Trainee and legal cashier banned for taking money


SRA: Section 43 orders

A trainee solicitor and a legal cashier have each been banned from working for law firms after being found to have taken money from their respective firms.

The pair have been made subject to orders under section 43 of the Solicitors Act 1974, which prevents them from working for regulated businesses without the Solicitors Regulation Authority’s (SRA) permission.

According to a notice published by the regulator yesterday, Tauseef Sadeeq worked as a paralegal for Bolton firm Jacob Miller Solicitors between July 2019 and September 2020, after which he became a trainee solicitor at the firm.

He was dismissed on 5 March 2021 after it was found that, over the previous year, he had misappropriated £100,437 from third-party insurers along with £2,000 from the firm, and fabricated signatures on four payment request forms.

The SRA said Mr Sadeeq’s conduct was dishonest and also ordered him to pay costs of £1,350.

Dean Stephen Peter Cowley was employed as a legal cashier by Samuels Law in Liverpool, a recognised sole practice.

He was dismissed for gross misconduct in July 2020 after finding that Mr Cowley fraudulently signed nine cheques over the course of 13 months in order to misappropriate £22,431 from the firm’s client account.

Earlier this week, we reported that another trainee solicitor had also been made subject to a section 43 order over a previous conviction for stalking.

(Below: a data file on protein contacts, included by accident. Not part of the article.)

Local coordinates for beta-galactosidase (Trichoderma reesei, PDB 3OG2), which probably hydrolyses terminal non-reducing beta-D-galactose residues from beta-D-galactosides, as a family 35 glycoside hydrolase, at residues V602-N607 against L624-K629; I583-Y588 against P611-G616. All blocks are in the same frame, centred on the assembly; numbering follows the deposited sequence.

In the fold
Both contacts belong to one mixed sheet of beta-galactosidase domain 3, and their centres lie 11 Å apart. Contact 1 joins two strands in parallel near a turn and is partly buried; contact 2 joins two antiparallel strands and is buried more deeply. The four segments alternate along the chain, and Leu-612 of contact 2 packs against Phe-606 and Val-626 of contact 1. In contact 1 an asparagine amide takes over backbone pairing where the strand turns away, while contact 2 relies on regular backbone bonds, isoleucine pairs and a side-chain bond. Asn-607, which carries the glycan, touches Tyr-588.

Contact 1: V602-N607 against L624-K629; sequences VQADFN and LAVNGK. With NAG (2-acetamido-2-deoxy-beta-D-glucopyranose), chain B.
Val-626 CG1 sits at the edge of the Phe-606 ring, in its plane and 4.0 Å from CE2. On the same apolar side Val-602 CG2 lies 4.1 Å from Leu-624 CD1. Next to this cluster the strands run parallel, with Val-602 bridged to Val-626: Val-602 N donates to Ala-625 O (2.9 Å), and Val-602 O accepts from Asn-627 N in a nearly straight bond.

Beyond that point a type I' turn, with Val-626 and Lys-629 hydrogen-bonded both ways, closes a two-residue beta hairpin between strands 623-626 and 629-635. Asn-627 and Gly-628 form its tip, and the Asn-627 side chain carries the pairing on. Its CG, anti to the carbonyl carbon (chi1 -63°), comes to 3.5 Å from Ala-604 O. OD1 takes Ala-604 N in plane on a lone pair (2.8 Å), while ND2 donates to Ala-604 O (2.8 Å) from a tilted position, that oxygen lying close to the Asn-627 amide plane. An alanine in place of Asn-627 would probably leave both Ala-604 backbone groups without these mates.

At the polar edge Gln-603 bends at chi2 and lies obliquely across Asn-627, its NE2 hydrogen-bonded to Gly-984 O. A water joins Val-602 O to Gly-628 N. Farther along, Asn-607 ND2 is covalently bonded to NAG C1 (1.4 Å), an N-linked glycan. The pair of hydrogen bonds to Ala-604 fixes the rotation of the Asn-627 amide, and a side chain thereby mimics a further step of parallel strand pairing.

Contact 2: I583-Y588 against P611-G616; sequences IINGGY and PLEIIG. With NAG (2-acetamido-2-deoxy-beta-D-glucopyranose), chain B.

Leave a Comment

By clicking Submit you consent to Legal Futures storing your personal data and confirm you have read our Privacy Policy and section 5 of our Terms & Conditions which deals with user-generated content. All comments will be moderated before posting.

Required fields are marked *
Email address will not be published.

This site uses Akismet to reduce spam. Learn how your comment data is processed.

Blog


Commercial real estate: The impact of AI and climate change

There is no doubt climate change poses one of the most complex challenges for the legal industry; nonetheless, our research shows firms are adapting.


Empathy, team and happy clients

What has become glaringly obvious to me are the obvious parallels between the legal and financial planning professions, and how much each can learn from the other.


Training the next generation lawyer

Since I completed my training and qualified over 10 years ago, a lot has changed. It’s. therefore imperative that law firms adapt and progress their approach to training and recruitment.


Loading animation